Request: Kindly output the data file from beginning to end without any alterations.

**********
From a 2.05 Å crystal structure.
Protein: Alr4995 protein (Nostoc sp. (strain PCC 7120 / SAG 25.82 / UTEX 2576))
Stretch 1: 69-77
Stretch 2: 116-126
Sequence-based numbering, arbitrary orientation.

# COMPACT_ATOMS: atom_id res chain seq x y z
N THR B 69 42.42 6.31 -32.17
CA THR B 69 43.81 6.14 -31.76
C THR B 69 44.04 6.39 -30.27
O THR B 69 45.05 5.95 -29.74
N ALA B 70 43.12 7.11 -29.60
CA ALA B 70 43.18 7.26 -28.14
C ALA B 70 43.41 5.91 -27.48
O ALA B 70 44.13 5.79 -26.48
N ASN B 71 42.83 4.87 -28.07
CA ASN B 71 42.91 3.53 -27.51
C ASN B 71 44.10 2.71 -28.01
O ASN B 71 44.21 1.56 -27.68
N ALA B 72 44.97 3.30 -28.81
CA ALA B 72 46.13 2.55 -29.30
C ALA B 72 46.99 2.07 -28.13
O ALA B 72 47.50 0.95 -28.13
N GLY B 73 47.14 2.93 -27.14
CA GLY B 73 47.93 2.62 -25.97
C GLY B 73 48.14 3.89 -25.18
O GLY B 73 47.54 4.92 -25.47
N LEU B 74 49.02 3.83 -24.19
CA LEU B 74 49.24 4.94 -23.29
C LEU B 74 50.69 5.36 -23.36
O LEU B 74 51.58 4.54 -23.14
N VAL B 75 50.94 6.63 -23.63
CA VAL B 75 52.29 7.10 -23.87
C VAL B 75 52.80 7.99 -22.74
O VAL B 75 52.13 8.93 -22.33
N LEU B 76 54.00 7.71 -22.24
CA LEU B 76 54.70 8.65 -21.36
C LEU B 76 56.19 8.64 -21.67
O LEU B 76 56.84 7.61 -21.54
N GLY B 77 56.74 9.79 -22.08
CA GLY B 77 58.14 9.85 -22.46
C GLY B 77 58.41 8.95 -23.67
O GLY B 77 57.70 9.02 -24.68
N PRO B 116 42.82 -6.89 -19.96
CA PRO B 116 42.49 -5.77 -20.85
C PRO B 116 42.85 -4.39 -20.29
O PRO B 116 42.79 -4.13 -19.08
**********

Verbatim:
From a 2.05 Å crystal structure.
Protein: Alr4995 protein (Nostoc sp. (strain PCC 7120 / SAG 25.82 / UTEX 2576))
Stretch 1: 69-77
Stretch 2: 116-126
Sequence-based numbering, arbitrary orientation.

# COMPACT_ATOMS: atom_id res chain seq x y z
N THR B 69 42.42 6.31 -32.17
CA THR B 69 43.81 6.14 -31.76
C THR B 69 44.04 6.39 -30.27
O THR B 69 45.05 5.95 -29.74
N ALA B 70 43.12 7.11 -29.60
CA ALA B 70 43.18 7.26 -28.14
C ALA B 70 43.41 5.91 -27.48
O ALA B 70 44.13 5.79 -26.48
N ASN B 71 42.83 4.87 -28.07
CA ASN B 71 42.91 3.53 -27.51
C ASN B 71 44.10 2.71 -28.01
O ASN B 71 44.21 1.56 -27.68
N ALA B 72 44.97 3.30 -28.81
CA ALA B 72 46.13 2.55 -29.30
C ALA B 72 46.99 2.07 -28.13
O ALA B 72 47.50 0.95 -28.13
N GLY B 73 47.14 2.93 -27.14
CA GLY B 73 47.93 2.62 -25.97
C GLY B 73 48.14 3.89 -25.18
O GLY B 73 47.54 4.92 -25.47
N LEU B 74 49.02 3.83 -24.19
CA LEU B 74 49.24 4.94 -23.29
C LEU B 74 50.69 5.36 -23.36
O LEU B 74 51.58 4.54 -23.14
N VAL B 75 50.94 6.63 -23.63
CA VAL B 75 52.29 7.10 -23.87
C VAL B 75 52.80 7.99 -22.74
O VAL B 75 52.13 8.93 -22.33
N LEU B 76 54.00 7.71 -22.24
CA LEU B 76 54.70 8.65 -21.36
C LEU B 76 56.19 8.64 -21.67
O LEU B 76 56.84 7.61 -21.54
N GLY B 77 56.74 9.79 -22.08
CA GLY B 77 58.14 9.85 -22.46
C GLY B 77 58.41 8.95 -23.67
O GLY B 77 57.70 9.02 -24.68
N PRO B 116 42.82 -6.89 -19.96
CA PRO B 116 42.49 -5.77 -20.85
C PRO B 116 42.85 -4.39 -20.29
O PRO B 116 42.79 -4.13 -19.08